Editors' ChoiceNeurobiology

Less Addictive and Smarter with PSD-95

Science's STKE  24 Feb 2004:
Vol. 2004, Issue 221, pp. tw73-TW73
DOI: 10.1126/stke.2212004TW73

It has been thought that changes that occur in the brain in response to psychostimulants are similar to those that are critical for learning and memory. Drug addiction has been linked to adaptive changes in the striatum, the reward center of the brain, where dopaminergic and glutamatergic inputs converge. But the molecular details of drug sensitization are still being uncovered. Yao et al. studied the striatal response of both normal and transgenic mice that have increased sensitivity to dopamine agonists to chronic treatment with cocaine. Using a microarray-genomics approach, the study compared more than 36,000 genes and identified six that had significantly altered expression compared with those of normal mice. One of the genes encodes postsynaptic density-95 (PSD-95), a protein not previously linked to addiction. PSD-95 is a scaffolding protein at excitatory glutamatergic synapses that organizes a postsynaptic network of signaling molecules and strengthens synapses and cognitive abilities in mice. Mice with decreased PSD-95 expression not only have learning and memory deficits but now also appear to be more sensitive to cocaine. In normal mice, the decrease in PSD-95 in response to cocaine lasted for more than 2 months, which represents long-lasting molecular adaptation. Neurons from the brains of either transgenic mice lacking functional PSD-95 or mice supersensitive to cocaine exhibited increased response to electrical stimulation compared with neurons from control mice. These mice also showed heightened locomotive behavior compared with controls. The authors propose that dysregulation of PSD-95 may alter the synaptic signaling circuit of the brain reward system, possibly through interaction with dopamine receptors or perhaps by altering the interplay of glutamatergic and dopaminergic axons on postsynaptic dendritic spines in a way that contributes to behavioral sensitization.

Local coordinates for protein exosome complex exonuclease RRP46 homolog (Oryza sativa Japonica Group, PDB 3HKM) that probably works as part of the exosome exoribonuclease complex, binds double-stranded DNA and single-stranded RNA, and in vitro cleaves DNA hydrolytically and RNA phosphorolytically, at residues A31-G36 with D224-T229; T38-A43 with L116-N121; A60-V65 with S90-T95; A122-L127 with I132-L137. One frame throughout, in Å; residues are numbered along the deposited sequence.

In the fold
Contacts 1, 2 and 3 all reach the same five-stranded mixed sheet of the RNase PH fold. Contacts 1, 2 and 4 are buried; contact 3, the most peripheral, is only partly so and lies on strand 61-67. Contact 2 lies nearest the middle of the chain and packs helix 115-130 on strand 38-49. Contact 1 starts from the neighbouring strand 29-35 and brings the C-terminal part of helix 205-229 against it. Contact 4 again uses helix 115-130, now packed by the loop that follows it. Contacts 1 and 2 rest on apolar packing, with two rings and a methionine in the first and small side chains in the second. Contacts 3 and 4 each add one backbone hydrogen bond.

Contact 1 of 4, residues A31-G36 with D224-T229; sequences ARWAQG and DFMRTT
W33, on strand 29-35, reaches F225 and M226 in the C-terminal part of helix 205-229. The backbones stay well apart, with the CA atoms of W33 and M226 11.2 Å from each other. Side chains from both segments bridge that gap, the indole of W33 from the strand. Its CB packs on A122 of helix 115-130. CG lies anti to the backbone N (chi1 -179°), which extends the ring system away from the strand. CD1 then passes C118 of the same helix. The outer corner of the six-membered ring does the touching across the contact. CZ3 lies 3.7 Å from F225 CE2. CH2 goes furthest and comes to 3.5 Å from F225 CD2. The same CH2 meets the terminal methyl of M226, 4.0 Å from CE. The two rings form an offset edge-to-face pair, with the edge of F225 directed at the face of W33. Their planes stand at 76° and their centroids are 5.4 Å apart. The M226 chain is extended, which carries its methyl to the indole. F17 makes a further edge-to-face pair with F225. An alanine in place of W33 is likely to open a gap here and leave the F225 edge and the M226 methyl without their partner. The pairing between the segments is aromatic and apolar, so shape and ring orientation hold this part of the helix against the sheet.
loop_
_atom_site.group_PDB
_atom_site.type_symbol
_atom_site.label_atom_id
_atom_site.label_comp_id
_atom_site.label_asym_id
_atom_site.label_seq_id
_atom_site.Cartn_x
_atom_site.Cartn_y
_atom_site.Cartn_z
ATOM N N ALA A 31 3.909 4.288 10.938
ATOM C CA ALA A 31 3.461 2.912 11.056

W.-D. Yao, R. R. Gainetdinov, M. I. Arbuckle, T. D. Sotnikova, M. Cyr, J.-M. Beaulieu, G. E. Torres, S. G. N. Grant, M. G. Caron, Identification of PSD-95 as a regulator of dopamine-mediated synaptic and behavioral plasticity. Neuron 41, 625-638 (2004). [Online Journal]

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